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"I was here in 1995, and this time could be worse."

The increasingly pervasive—and both worried and worrisome—rhetoric around civil war in Israel
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We do not usually send out two pieces, two days in a row. These are not usual times.


Those who know of the work of Professor Yedidia Stern know that he is one of Israel’s foremost legal minds, and one of Israel’s most thoughtful and moderate thinkers. That makes his warning, in the video above which we share with his explicit permission, all the more poignant.

Professor Stern is President of the Jewish People Policy Institute and a full professor in the Faculty of Law at Bar-Ilan University. He is an alumnus of the Kerem B'Yavneh hesder yeshiva (1973-1978); holds a law degree (summa cum laude) from Bar-Ilan University (1982), and a doctorate in corporate law from Harvard University (1986). Stern has served as dean of Bar-Ilan University's Faculty of Law (1994-1998), and was a Senior Fellow at the Israel Democracy Institute (1989-2000). For a decade he served as the IDI's Vice President for Research.

Listen to his very brief comments, and take in the degree of his dread for what may lie just around the corner.


Professor Stern is hardly alone. This past weekend, the following advertisement for an alternate protest, a protest of the RIGHT against passing the judicial reform now, was printed in papers left and right. Why a separate protest? Because in the large, “default” protest in Jerusalem, people have started arriving with “there can be no democracy when there’s an occupation” signs.

Sign reading “There’s no democracy if there’s an occupation” at the Jerusalem protest on Saturday evening, February 18, 2023. Photo: Daniel Gordis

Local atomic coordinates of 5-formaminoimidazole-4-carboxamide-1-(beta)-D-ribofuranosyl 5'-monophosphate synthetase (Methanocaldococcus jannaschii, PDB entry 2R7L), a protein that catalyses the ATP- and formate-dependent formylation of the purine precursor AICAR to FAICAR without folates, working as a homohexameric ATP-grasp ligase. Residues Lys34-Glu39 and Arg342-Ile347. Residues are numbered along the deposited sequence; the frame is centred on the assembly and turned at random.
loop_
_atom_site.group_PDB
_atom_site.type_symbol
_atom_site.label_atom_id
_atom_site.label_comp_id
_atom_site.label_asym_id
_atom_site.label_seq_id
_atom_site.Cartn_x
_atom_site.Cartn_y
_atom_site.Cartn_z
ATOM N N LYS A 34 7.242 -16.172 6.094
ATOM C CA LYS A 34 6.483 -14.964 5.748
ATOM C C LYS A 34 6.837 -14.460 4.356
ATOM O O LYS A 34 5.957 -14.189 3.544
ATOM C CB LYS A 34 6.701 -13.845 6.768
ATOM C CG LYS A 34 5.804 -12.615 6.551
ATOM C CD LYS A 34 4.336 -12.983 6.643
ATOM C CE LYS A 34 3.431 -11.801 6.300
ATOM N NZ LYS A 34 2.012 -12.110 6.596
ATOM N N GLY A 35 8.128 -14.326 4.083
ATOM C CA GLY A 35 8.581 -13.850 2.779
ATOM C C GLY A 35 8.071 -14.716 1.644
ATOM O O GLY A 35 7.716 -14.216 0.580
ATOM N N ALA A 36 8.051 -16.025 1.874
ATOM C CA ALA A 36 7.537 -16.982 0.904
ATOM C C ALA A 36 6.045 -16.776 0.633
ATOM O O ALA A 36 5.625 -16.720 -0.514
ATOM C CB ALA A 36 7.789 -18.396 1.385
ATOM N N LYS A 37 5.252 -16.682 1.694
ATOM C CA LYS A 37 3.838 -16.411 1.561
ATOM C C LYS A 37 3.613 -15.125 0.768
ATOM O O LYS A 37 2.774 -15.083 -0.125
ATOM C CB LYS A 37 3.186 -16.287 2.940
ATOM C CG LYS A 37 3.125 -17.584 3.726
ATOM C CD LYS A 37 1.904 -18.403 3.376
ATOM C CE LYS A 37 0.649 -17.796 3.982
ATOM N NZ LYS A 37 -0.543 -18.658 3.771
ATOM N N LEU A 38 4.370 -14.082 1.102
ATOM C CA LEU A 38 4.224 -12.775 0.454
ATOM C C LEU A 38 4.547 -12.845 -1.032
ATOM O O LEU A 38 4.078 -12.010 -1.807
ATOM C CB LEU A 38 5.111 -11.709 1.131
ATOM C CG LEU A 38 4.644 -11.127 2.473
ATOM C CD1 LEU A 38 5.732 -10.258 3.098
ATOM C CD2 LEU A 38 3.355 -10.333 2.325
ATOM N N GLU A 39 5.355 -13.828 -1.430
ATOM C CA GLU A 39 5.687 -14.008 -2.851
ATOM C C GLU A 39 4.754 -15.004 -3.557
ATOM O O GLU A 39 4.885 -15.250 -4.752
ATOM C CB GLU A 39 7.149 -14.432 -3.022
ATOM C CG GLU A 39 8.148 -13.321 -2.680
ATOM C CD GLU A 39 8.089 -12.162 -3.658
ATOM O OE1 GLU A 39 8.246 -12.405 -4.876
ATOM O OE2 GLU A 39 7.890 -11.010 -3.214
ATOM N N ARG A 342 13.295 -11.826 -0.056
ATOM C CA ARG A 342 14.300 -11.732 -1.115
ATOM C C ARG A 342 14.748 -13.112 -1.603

The conflict with the Palestinians is a huge issue, obviously, but it’s not the issue of the day, and many religious people and those on the right (there’s overlap, but the groups are not identical) do not feel comfortable being at a protest at which opposition to the occupation is becoming an increasingly pronounced issue (there were many more such signs there this week than there were in the past). So those on the right—on the right but opposed to passing the judicial reform in its present form and at this time—staged an alternate protest.

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My wife and I went to the first protest, as we do every week, but stopped by the alternate, too. It was actually very moving. The speaker said, as we arrived, “I say to us, the religious and the Haredim, the Torah is about love. It’s about bridges. It’s about dialogue.” And then he spoke about the danger of civil war.

“Civil war,” whatever that means, is the fear of the right, too. See the ad for the alternative protest below. We’ve provided a very basic translation of the advertisement to the right.

In what I thought was a beautiful gesture, the “alternate” protest of the right concluded by walking over to the “main” protest, and joining it. That’s walking the walk.


And finally, note the following that appeared on my phone on Sunday afternoon. It’s but one of many. There’s a veritable flood of these:

It’s a notification from YNet, the most popular Israeli news site. And it reads: “Smotrich: Lapid is trying to spark a civil war; I expect the United States to refrain from interfering in Israel’s internal affairs.”

It didn’t take long for Lapid to return the fire.

“Lapid responds to Smotrich: those who wish to prevent civil war do not press forward with hasty and dangerous legislation that is tearing the people to shreds.”


It (almost) doesn’t matter any more what one thinks about the judicial reform. The greatest danger facing Israel may not be the judicial reform (or “judicial overthrow” as others call it), but the civil war that it could spark. This country does not have a gun problem, but there are a lot of guns in the homes of this country. It’s hard to know exactly what civil war looks like, but it’s not hard to imagine violence at any one of the massive protests now popping up across the country. If that should happen, we’re in uncharted territory.

If people on both sides are not careful, Israelis are going to wish for those idyllic days when all people had to fear was a constitutional crisis.


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Impossible Takes Longer, which addresses some of the above themes, will be published this April. It’s available now for pre-order on Amazon and Barnes & Noble.


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